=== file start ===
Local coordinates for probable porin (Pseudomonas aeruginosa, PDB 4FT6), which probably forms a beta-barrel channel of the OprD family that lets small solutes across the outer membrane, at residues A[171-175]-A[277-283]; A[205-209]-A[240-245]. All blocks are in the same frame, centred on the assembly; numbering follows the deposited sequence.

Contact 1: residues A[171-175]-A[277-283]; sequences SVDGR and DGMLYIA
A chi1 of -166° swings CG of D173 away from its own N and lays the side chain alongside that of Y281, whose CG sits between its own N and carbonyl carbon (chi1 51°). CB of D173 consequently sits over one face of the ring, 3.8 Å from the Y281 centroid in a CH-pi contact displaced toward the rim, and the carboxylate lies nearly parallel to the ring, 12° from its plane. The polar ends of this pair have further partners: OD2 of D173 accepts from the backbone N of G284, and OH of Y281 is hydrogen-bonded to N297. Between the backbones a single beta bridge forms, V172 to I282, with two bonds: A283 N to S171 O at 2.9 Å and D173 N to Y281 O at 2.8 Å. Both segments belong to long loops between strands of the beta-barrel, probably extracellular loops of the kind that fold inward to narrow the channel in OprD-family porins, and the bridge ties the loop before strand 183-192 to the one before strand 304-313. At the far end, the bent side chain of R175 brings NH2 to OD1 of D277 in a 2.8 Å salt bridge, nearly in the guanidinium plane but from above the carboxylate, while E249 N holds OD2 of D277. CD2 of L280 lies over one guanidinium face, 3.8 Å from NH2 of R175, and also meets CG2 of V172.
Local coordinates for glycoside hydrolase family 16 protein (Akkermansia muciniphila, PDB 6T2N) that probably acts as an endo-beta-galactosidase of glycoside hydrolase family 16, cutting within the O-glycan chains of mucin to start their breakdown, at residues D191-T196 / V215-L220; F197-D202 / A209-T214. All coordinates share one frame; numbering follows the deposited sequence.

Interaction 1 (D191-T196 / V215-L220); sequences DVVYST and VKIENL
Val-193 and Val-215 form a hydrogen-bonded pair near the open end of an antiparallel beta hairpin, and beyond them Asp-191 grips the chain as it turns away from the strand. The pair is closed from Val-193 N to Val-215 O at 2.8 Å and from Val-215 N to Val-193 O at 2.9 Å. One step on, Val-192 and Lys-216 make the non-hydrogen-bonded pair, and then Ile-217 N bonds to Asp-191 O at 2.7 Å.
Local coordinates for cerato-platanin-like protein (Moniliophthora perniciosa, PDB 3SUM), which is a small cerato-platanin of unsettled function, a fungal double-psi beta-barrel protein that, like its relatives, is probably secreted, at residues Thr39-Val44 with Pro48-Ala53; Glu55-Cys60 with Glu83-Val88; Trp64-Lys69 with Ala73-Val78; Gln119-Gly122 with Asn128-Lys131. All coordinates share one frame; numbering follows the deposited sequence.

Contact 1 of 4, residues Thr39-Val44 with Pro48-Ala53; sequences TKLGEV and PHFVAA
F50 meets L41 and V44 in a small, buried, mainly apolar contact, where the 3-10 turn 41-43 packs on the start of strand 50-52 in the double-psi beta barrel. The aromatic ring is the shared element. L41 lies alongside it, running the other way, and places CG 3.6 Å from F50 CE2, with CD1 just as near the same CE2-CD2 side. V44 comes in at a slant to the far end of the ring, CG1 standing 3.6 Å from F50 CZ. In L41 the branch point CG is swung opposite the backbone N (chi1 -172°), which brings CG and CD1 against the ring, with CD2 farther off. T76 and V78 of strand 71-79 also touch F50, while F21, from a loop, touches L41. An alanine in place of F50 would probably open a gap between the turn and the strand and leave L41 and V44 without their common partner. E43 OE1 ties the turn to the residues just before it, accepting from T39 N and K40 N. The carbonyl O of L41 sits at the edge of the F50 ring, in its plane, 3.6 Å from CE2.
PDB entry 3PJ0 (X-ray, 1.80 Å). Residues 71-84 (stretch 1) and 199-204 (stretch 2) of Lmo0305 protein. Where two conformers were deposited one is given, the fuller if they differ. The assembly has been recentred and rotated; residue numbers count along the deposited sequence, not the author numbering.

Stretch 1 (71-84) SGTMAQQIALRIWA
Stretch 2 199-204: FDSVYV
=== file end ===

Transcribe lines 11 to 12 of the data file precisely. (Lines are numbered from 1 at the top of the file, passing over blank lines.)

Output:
Stretch 1 (71-84) SGTMAQQIALRIWA
Stretch 2 199-204: FDSVYV